I’ve struggled with these expectations when writing about my family in various writing workshops and classes, where I am usually the only Asian American (and sometimes the only person of color). In writing spaces, my peers critique the content of my work to the best of their ability—but lack cultural context. Workshops often devolve into questions about cultural references, instead of structure, style, character development. I don’t expect my readers to understand my history—even other Asian American readers won’t always know it—but I become frustrated with the attempts to pigeonhole our stories into easily-read shapes and old tropes. A professor suggested I drop a section about Japanese colonialism in Taiwan because it was “too confusing.” When I write about my ethnic identity, it’s not about search for assimilation, but about trying to hold onto roots of cultures and countries I am increasingly distant from, of holding onto traditions that are dying away with our great-grandparents and grandparents. I thought about this while reading the first chapter of Dear Girls, where Wong touts the benefits of being with another Asian American. “You don’t have to constantly explain everything or act like a tour guide for Asian American culture,” she says.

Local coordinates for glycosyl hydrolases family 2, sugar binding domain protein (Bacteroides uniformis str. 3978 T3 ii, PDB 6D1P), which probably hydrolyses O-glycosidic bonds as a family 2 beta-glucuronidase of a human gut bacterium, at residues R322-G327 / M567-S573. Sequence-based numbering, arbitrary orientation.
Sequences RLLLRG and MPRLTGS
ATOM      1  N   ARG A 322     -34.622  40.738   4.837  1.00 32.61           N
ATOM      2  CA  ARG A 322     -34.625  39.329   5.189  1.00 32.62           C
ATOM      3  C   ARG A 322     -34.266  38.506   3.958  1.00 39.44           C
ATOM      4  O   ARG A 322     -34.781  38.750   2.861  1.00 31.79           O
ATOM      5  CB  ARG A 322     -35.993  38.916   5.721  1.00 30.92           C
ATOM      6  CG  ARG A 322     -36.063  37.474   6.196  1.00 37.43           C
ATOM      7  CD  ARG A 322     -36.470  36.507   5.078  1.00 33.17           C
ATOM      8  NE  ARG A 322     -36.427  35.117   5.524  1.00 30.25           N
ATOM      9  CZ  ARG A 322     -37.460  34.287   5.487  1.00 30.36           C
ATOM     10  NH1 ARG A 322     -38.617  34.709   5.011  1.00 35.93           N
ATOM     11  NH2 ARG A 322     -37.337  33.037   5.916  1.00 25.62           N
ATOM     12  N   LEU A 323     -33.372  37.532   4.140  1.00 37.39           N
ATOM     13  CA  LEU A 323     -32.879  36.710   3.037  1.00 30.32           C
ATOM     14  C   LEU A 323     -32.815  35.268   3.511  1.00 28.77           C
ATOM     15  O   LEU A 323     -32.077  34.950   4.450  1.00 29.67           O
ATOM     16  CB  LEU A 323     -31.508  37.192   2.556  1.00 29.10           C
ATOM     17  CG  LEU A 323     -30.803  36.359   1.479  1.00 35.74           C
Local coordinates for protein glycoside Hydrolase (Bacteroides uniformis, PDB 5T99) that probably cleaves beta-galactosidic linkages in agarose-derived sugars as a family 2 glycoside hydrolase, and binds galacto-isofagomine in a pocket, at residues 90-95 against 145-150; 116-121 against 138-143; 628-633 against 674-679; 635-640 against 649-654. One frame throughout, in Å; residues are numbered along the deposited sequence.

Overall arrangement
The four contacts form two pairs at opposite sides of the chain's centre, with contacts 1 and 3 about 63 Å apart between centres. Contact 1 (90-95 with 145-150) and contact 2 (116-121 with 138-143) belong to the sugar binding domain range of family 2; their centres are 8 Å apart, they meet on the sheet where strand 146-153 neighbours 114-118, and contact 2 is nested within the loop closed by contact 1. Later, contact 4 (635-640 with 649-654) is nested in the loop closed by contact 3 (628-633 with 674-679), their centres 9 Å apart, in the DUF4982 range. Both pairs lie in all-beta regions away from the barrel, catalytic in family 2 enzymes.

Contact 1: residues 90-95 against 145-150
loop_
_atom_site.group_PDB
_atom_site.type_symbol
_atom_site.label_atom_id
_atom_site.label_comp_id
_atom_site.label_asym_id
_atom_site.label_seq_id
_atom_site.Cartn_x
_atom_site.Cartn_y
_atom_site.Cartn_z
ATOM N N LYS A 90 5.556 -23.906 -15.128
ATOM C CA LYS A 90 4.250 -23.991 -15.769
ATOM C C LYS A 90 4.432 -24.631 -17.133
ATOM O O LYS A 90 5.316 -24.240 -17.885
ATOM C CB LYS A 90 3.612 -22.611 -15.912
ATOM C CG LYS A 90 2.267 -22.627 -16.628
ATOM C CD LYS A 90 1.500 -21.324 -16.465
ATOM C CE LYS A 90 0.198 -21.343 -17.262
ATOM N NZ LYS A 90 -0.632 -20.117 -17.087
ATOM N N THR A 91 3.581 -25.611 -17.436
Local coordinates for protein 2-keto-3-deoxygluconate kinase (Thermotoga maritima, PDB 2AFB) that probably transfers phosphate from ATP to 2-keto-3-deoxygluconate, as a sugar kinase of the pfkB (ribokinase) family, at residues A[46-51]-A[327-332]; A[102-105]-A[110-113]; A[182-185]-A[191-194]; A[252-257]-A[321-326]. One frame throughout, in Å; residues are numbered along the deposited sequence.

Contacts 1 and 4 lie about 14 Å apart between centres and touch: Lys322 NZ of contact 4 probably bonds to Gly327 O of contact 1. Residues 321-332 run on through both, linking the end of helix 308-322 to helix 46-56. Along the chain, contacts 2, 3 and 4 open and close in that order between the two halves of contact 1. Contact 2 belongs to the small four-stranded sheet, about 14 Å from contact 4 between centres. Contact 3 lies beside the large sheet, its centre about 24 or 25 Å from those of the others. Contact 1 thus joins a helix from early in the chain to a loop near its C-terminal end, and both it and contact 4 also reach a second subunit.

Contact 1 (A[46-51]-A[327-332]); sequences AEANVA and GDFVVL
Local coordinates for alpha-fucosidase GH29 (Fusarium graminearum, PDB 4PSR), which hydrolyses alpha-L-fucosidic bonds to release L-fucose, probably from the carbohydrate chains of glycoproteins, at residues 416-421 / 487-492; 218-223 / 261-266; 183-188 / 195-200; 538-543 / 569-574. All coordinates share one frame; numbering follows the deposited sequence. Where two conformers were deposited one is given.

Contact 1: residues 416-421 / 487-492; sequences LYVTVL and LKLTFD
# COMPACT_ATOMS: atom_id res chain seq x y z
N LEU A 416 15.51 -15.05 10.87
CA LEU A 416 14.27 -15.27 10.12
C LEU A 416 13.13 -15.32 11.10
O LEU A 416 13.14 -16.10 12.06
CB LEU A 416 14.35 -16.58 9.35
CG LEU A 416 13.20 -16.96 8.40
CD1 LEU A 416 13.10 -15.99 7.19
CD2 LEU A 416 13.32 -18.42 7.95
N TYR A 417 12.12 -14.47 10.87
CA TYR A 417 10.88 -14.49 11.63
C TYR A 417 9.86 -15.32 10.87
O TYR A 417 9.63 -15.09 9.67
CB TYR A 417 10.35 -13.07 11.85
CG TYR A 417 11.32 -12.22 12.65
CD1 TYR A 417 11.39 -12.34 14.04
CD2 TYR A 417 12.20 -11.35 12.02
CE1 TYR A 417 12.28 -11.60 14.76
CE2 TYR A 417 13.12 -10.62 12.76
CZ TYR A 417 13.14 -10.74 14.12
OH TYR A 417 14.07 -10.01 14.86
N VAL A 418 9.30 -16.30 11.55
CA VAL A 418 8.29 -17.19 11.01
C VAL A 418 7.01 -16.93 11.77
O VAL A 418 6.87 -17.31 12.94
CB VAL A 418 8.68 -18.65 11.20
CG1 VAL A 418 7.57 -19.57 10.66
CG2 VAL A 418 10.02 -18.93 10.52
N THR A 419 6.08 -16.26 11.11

That’s why Dear Girls takes my breath away for a different reason—not for how surprising it is, but how familiar and familial. As I read her list of good and bad signs in Chinese restaurants (Good signs: “There’s a tank full of live fish in front,” “It takes an hour to get a glass of water”; bad signs: “The dim sum is being served on trays,” “The waitstaff ask you ‘How’s everything going?’”) I thought, yes, yes, then took a photo of the page and sent it to my family. In Ali Wong’s comedy, we are inside the in-jokes, jokes that stem from understanding our community and acknowledging the ludicrous aspects of our lives. It’s not the kind of “humor” we’ve been subjected to for as long as we’ve been in America: from Fu Manchu in the 1930s to Shane Gillis today, ones that depend on communal disgust at us—where the comedy relies on the shared understanding between the comic and the white audience. In Wong’s work, we are the people that make up the contextual fabric; the relationship exists between the comic and the Asian American audience.